Mary Monfries: I could not agree with you more. I do not think this is necessarily about how you reduce the tax burden on retail. It is about what the distribution is. We are focusing on retail; I believe that needs to be done in terms of the broader economy. How do you get the same or greater taxes, looking at whether the distribution is right between different industries? That is the first point. Secondly, I do think it needs to be looked at in the context of what is changing, and it needs to be looked at with a real, thorough understanding of what that is going to look like. There are a number of things that could be done, and of course there are a number of things that are already happening on an international basis. I talked about the fact that is important to recognise that a country is in an international playing field itself, so the whole question of international taxation-both digital and non-digital-is a big subject of the OECD project planning review at the moment, as the Committee will be aware. That is critical, and it is critical that the UK stays committed to that in a leadership position, because one needs to look at the question of "Is the tax system fit for purpose?" more broadly, and also look at it in terms of retail. I think some things will come from that, from the broader review, into retail as well.

Clearly, digital business, for example, is a strand of that OECD review, and my own personal view is that the way of looking at that is "How does one look at an international and a domestic tax system that works for the current world, including digital and online business?" rather than saying, "Let’s pick up online/digital business and tax it differently." That is my personal view, and it is based on a belief that, if you look at one thing individually, what you risk is problems of definition: "What do we mean by digital business?" You risk the potential of unintended consequences, rather than looking at the whole. I am really not trying to avoid your question. I think there are many things that could be done, but it is looking at what the activities are, how the tax system taxes those, and what is going to make sense going forward.

Chair: I would like to pursue this further, but we are running out of time. That was very interesting. Thank you very much for your contribution, and please feel free to stay as a member of the audience, if you so wish.

Examination of Witnesses

Witnesses: Mark Walmsley, Chief Executive, ActSmart, Ken Parsons, Chief Executive, Rural Shops Alliance, and Meryl Halls, Head of Membership Services, Booksellers Association, gave evidence.

Q270 Chair: Good morning and welcome. Thank you for agreeing to give evidence. Starting with you, Mark, could you introduce yourselves?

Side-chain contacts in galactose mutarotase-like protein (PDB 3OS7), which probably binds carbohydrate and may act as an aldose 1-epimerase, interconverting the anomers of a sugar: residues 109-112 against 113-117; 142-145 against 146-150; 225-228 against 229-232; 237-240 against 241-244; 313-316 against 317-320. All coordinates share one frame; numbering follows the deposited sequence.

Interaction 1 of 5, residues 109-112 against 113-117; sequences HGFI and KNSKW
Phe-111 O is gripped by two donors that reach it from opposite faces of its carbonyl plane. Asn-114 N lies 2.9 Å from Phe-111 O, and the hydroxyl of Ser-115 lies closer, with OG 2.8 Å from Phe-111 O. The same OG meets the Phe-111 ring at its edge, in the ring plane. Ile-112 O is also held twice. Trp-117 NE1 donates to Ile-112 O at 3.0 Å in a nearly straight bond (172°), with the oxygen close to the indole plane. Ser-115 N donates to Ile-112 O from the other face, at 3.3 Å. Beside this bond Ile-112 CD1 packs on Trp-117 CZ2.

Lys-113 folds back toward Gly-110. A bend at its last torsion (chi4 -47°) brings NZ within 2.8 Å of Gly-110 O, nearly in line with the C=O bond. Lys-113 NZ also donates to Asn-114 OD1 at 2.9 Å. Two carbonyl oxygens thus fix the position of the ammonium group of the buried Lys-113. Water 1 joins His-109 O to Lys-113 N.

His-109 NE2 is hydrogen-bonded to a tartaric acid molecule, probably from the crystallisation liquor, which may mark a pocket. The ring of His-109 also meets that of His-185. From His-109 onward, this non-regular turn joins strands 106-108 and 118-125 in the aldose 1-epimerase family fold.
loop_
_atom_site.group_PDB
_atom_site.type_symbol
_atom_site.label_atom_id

Mark Walmsley: Mark Walmsley, from ActSmart. We provide support to cycle, outdoor pursuits, and leisure time independents and their supply partners.

Ken Parsons: Kenneth Parsons, chief executive of the Rural Shops Alliance: a trade association, as the name implies, for rural shops. Our interest tends to be in the smaller market towns-that sort of end of the inquiry.

Meryl Halls: I am Meryl Halls, from the Booksellers Association. We represent all the retail booksellers, from large to small, but we have a relatively strong independent sector, which is my responsibility.

Q271 Chair: You may, if you were here earlier, have heard my opening question to the previous panel, and this is virtually the same. I just want your different perspective. As you demonstrated, you represent a wide variety of retail businesses. Basically, how do you see your sectors responding to the omni-channel or mixed channel approach, and what is your view on the "total retail" perspective outlined by the previous panel? We will start with you, Ken.

Ken Parsons: First of all, it is very difficult for smaller, independent retailers to be effective in the omni-channel environment. Clearly, it is the future; it is happening, and it is happening now, but it is a totally new skill set for people who are very often working very long hours anyway just to keep their existing bricks-and-mortar business going.

Q272 Chair: Can I just interrupt you at this point, Ken? You would have heard my question to the previous panel about potential skills training for people in small businesses, for whom this is a real problem and barrier. What is your perspective on that?

Ken Parsons: I think it is essential, and it is not really available currently. I think it is a real role for BIS to provide structured training for independent retailers: perhaps not just in the new developments, but also in some of the fundamentals of retailing. Very often, they come in with a lot of enthusiasm, but not necessarily the skills and professionalism that these days the industry requires. I would be 100% behind providing that.

Chair: Good. That is very helpful. Do either of you wish to add anything?

Mark Walmsley: Within the cycle channel, which is the biggest part of our representation, over 70% of independent retailers have an online presence. It is the quality, the management, the development and the maximisation of that online presence that is questionable. The two largest online players in the cycle trade internationally are independents or ex-independent businesses. They took an early adaptation lead: Wiggle and Chain Reaction. They invested early in specialist resource. As early adapters, they have been very successful, to the degree that they are threatening some of the other independent sectors, too. There is an opportunity now, but a lot of that came with the level of investment and resource they made.